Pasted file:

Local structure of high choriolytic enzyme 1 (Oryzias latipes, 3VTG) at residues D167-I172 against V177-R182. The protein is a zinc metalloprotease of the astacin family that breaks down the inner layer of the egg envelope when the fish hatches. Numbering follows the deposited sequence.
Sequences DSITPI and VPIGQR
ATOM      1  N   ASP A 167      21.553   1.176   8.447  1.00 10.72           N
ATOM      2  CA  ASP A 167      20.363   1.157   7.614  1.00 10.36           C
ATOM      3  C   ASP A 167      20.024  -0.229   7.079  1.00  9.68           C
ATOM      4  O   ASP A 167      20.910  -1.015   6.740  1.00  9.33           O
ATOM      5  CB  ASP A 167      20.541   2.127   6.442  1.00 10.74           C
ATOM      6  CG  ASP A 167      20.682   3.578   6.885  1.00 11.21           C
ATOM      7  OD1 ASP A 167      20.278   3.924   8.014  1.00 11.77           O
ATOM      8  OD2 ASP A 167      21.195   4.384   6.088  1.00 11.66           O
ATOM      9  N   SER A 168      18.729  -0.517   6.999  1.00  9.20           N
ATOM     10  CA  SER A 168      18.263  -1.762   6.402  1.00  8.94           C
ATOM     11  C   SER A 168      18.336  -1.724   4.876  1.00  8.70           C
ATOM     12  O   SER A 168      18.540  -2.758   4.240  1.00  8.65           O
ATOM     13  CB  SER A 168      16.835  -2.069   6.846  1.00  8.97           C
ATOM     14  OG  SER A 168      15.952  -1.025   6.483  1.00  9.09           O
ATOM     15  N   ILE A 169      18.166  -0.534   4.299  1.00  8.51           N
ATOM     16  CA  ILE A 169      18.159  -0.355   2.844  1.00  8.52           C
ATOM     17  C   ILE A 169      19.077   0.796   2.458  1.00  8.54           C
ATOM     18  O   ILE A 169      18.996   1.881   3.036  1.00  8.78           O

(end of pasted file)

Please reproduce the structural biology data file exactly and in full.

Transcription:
Local structure of high choriolytic enzyme 1 (Oryzias latipes, 3VTG) at residues D167-I172 against V177-R182. The protein is a zinc metalloprotease of the astacin family that breaks down the inner layer of the egg envelope when the fish hatches. Numbering follows the deposited sequence.
Sequences DSITPI and VPIGQR
ATOM      1  N   ASP A 167      21.553   1.176   8.447  1.00 10.72           N
ATOM      2  CA  ASP A 167      20.363   1.157   7.614  1.00 10.36           C
ATOM      3  C   ASP A 167      20.024  -0.229   7.079  1.00  9.68           C
ATOM      4  O   ASP A 167      20.910  -1.015   6.740  1.00  9.33           O
ATOM      5  CB  ASP A 167      20.541   2.127   6.442  1.00 10.74           C
ATOM      6  CG  ASP A 167      20.682   3.578   6.885  1.00 11.21           C
ATOM      7  OD1 ASP A 167      20.278   3.924   8.014  1.00 11.77           O
ATOM      8  OD2 ASP A 167      21.195   4.384   6.088  1.00 11.66           O
ATOM      9  N   SER A 168      18.729  -0.517   6.999  1.00  9.20           N
ATOM     10  CA  SER A 168      18.263  -1.762   6.402  1.00  8.94           C
ATOM     11  C   SER A 168      18.336  -1.724   4.876  1.00  8.70           C
ATOM     12  O   SER A 168      18.540  -2.758   4.240  1.00  8.65           O
ATOM     13  CB  SER A 168      16.835  -2.069   6.846  1.00  8.97           C
ATOM     14  OG  SER A 168      15.952  -1.025   6.483  1.00  9.09           O
ATOM     15  N   ILE A 169      18.166  -0.534   4.299  1.00  8.51           N
ATOM     16  CA  ILE A 169      18.159  -0.355   2.844  1.00  8.52           C
ATOM     17  C   ILE A 169      19.077   0.796   2.458  1.00  8.54           C
ATOM     18  O   ILE A 169      18.996   1.881   3.036  1.00  8.78           O